Canton has been in state and national news for many things, but only one time for a so-called “killer goat.”
On May 16, 1991, the goat named Snowball rammed his Canton owner several times and pushed him off the porch. The 77-year-old man later died of his injuries.
When word got out that the owner had been allegedly abusing the animal for a year in an attempt to make him a “watchdog,” sides were taken: those that wanted to put down the goat for killing a person, and those that said the killing was justified.
Requests — and even threats — to spare Snowball’s life poured in from around the nation as he awaited his fate in Cherokee’s animal control center. National newspapers and TV stations reported on the furor.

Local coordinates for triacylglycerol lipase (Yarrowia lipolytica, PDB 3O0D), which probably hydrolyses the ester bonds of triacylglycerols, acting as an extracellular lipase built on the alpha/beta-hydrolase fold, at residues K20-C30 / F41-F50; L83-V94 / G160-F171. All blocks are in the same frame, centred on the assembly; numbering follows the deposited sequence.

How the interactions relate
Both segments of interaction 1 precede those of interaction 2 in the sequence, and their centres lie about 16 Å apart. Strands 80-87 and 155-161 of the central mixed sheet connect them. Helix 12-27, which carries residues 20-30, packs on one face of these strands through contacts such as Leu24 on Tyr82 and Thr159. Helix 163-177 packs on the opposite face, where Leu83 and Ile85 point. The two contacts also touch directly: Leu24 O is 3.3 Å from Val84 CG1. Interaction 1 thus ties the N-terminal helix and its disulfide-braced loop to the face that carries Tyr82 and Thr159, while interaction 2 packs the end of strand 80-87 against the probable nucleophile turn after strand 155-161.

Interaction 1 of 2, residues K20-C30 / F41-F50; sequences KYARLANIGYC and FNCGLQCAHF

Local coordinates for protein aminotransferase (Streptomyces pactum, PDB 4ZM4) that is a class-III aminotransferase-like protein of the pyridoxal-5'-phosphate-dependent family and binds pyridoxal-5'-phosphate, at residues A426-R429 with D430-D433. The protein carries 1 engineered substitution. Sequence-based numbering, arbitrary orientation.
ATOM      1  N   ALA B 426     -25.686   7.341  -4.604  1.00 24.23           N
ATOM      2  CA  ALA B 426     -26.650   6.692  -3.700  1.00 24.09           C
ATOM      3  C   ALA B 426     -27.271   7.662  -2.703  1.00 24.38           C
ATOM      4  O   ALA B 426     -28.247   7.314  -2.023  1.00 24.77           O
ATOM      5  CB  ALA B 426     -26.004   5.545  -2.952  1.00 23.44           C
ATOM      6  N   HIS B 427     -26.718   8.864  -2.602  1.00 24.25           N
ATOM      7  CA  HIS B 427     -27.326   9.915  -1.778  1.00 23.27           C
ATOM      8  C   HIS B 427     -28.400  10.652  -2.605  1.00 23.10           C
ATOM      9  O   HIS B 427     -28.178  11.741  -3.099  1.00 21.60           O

Finally, Snowball got word: He’d go to a private animal shelter south of Atlanta.
AJC newspaper columnist Lewis Grizzard joined the chorus of Snowball supporters, writing in defense of the decision:
“We, those of us who fancy ourselves as animal lovers, won one in the case of Snowball the goat. … There was some indication the goat might be put to death. But we said, “Hey, the goat had every right to do what he did. … I saw Snowball on television. He was a rather nice-looking goat, as goats go. His horns, did, in fact, look as though they could produce some damage. But they had Snowball in a cage and he had a funny-looking set of whiskers, and because, I suppose, nobody was beating him with a stick at the time, he seemed pretty docile.”
Snowball would live at the shelter until his death in 2002, and reportedly never caused trouble.
There are those that saw the Snowball debate as something bigger than just what to do with a killer goat. At the time of the Snowball uproar, one AJC editorial writer noted:
“We are keener to understand and spare an abused goat than an abused human. … Indeed, when a human kills, we sneer at his defense as a dodge — ‘Yeah, sure his mother didn’t love him’ — yet we are sentimental about killer goats. We are a very strange animal.”